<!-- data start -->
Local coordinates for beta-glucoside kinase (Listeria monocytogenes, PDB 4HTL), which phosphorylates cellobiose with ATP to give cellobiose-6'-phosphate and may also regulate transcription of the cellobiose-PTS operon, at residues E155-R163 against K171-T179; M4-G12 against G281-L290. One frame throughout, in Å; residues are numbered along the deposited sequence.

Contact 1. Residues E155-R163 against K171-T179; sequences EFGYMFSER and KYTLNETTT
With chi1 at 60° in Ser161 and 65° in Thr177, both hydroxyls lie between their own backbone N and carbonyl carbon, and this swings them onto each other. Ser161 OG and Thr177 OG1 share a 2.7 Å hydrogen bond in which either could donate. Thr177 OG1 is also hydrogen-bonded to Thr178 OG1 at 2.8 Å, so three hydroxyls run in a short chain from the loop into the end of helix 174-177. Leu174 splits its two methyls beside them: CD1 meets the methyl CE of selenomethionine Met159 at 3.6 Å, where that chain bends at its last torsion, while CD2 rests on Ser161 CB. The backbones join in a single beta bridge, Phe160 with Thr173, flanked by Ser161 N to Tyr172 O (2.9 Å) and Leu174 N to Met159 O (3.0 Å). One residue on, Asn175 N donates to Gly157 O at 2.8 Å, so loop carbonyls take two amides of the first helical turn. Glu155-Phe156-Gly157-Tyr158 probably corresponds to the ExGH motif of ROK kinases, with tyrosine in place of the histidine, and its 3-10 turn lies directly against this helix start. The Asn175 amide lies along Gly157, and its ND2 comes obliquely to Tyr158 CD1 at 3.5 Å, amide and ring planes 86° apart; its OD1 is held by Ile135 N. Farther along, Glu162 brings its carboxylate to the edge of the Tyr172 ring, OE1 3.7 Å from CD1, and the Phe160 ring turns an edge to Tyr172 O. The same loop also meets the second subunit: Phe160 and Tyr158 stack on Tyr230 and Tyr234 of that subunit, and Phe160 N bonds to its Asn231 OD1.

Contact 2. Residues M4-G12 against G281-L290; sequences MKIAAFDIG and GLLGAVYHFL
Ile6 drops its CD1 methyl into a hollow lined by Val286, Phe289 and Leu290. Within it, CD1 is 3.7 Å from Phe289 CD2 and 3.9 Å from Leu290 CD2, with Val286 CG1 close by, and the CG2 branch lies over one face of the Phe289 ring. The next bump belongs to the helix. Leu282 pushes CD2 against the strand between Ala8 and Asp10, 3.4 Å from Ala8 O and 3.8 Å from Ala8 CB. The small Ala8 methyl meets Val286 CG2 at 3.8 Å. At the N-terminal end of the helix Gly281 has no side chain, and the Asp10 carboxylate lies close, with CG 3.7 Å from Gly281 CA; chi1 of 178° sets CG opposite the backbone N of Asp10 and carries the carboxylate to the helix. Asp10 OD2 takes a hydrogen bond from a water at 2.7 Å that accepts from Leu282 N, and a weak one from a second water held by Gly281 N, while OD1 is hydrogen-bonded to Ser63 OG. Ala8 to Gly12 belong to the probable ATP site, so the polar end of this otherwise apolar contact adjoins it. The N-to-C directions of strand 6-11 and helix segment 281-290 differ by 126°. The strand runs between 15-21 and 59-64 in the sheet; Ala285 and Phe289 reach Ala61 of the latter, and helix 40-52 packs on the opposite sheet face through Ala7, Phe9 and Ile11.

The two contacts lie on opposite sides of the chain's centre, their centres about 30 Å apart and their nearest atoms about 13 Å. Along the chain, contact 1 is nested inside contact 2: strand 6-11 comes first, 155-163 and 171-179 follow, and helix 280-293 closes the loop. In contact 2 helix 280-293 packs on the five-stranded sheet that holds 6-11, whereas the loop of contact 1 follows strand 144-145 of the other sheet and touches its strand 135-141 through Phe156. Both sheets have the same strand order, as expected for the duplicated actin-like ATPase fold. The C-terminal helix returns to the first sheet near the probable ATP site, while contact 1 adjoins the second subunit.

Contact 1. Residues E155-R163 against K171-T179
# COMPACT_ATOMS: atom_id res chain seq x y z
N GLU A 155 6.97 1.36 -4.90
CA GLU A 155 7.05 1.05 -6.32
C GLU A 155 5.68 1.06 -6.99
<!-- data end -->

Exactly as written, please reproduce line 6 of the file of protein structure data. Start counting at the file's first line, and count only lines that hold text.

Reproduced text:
The two contacts lie on opposite sides of the chain's centre, their centres about 30 Å apart and their nearest atoms about 13 Å. Along the chain, contact 1 is nested inside contact 2: strand 6-11 comes first, 155-163 and 171-179 follow, and helix 280-293 closes the loop. In contact 2 helix 280-293 packs on the five-stranded sheet that holds 6-11, whereas the loop of contact 1 follows strand 144-145 of the other sheet and touches its strand 135-141 through Phe156. Both sheets have the same strand order, as expected for the duplicated actin-like ATPase fold. The C-terminal helix returns to the first sheet near the probable ATP site, while contact 1 adjoins the second subunit.